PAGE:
Engaging the Diaspora (Part II)


PULL QUOTE: ‘If there is a single tool that has been designed to enable a network and database of skills within the Diaspora, it is the Internet.  And there is no time like the present to proactively employ it in gathering in the scattered skeleton of our people so that we could operate,as much as possible, as one nation’IN previous articles in this series, I mentioned and expanded upon a proposed tracking mechanism that would serve to monitor the development of our human resources.  In addition to this, one area

that we desperately need to look at in terms of transforming our human resource environment regards our engagement with our Diaspora. The Jamaicans have, within the CARICOM Region, gone the furthest, from the little I’ve observed and researched, in not simply courting but creating a mechanism of engaging Jamaicans living abroad, the Diaspora Advisory Board(DAB).
What I want to note here is that among other things, the Board is mandated to “Increase the human resource potential available to Jamaica through skills and attributes of returned nationals.”This month, the DAB will be hosting its third Jamaica Diaspora Conference in Ocho Rios, under the theme “One Nation: Jamaica and Its Diaspora in Partnership”.
Now the argument can be made that Jamaica is physically closer to North America where the bulk of its Diaspora – as does that of Guyana and virtually every other Caribbean territory – resides, and hence a sustained physical engagement with Jamaicans in America and Canada is more viable.  That argument might have been valid about 15, maybe even 10, years ago but in this era of high-speed broadband Internet, and free or cheap VOIP provided by virtually every online e-mail provider, and Skype, we have the tools at our disposal to leap distances and to coordinate across continents as we have never had before.
If there is a single tool that has been designed to enable a network and database of skills within the Diaspora, it is the Internet.  And there is no time like the present to proactively employ it in gathering in the scattered skeleton of our people so that we could operate, much as possible, as one nation.
Subsidiary to this idea is the specific engagement of remigrant retirees, something I’ve explored in columns previous to this series.  Skilled, retired persons are a collective treasure trove of human resource skills and information, and a structured programme would serve to categorise and deploy those skills, the majority of which would be voluntary, in enhancing our human resource capacity.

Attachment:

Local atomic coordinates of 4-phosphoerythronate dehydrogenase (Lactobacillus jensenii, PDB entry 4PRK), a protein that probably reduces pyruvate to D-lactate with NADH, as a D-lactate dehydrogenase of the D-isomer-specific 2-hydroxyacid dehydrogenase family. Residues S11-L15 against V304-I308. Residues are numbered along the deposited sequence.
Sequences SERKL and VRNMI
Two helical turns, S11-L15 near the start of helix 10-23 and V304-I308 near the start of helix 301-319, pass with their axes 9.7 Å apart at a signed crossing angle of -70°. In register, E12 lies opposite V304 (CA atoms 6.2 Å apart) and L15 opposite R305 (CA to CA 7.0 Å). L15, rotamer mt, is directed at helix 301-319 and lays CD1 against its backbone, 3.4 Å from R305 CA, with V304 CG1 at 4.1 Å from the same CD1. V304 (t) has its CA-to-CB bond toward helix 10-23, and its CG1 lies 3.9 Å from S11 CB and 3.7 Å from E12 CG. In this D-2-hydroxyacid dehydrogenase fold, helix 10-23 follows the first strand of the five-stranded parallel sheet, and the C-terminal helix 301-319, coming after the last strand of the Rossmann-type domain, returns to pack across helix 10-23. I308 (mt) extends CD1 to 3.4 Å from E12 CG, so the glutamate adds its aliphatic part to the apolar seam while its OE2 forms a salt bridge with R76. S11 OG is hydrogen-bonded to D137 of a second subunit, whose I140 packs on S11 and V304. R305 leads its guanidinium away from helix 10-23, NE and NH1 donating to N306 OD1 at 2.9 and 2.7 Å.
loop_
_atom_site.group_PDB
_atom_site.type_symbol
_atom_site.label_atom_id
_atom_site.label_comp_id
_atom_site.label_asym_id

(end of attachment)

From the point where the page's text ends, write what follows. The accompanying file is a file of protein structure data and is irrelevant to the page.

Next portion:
Another area of human resource development, as I touched upon in the last article, had to do with the management of foreign direct investment in developing human resource skills locally.  My solution with regard to FDI – and indeed this is the subject that really inspired the original article in this series – was the establishment of a mechanism to funnel funds into a training and skills development mechanism, a consolidated fund that would distribute resources as required within whatever area of development.
To modify that – and I have to state here that I am not speaking in my capacity as Chairman of GO-Invest – we should have a system where we could geographically map our human resources and skill sets.  When an investor is seeking out information on Guyana, my belief is that the same sort of information that we make readily available with respect to the distribution of natural resources, should also be available with regard to human resources.
With regard to donor funding, the reality of the situation now is that while some ministries – with ministries being the main conduit for donor programme support – attract a large amount of support, others do not due to the fact that their mandate may not fall into the donor’s scope of outreach.  What we therefore have is a situation where the tide of funding is not one which raises all boats equally, something a holistic approach to negotiation and implementation would seek to correct, in this specific case, labour development.
Granted that there are greater strictures which govern the final distribution of resources supplied by the donor community, there is nothing that says that we cannot negotiate the TORs of certain, or all, donor projects to reflect a more holistic mechanism for their implementation. 
Finally, all this would be contingent upon a greater sophistication with regard to labour information and intelligence.   What we need is a database that ascertains or determines the kind of labour force that is needed across sectors.
This would, to recap our key solutions with regard to preparing our human resources for the future, be the basis for a system that can track our human resource capacity from the secondary education to the workpool; facilitate the enhancement of our human resources by the continuous enhancement of locally available skills and the proactive involvement of those from the Diaspora; creatively utilise funding from both foreign direct investment as well as donor funding to prepare our workforce, whether local or imported, for upcoming industries; and, most importantly, develop a culture of forward planning policy formulation when it comes to preparing our human resources for the future.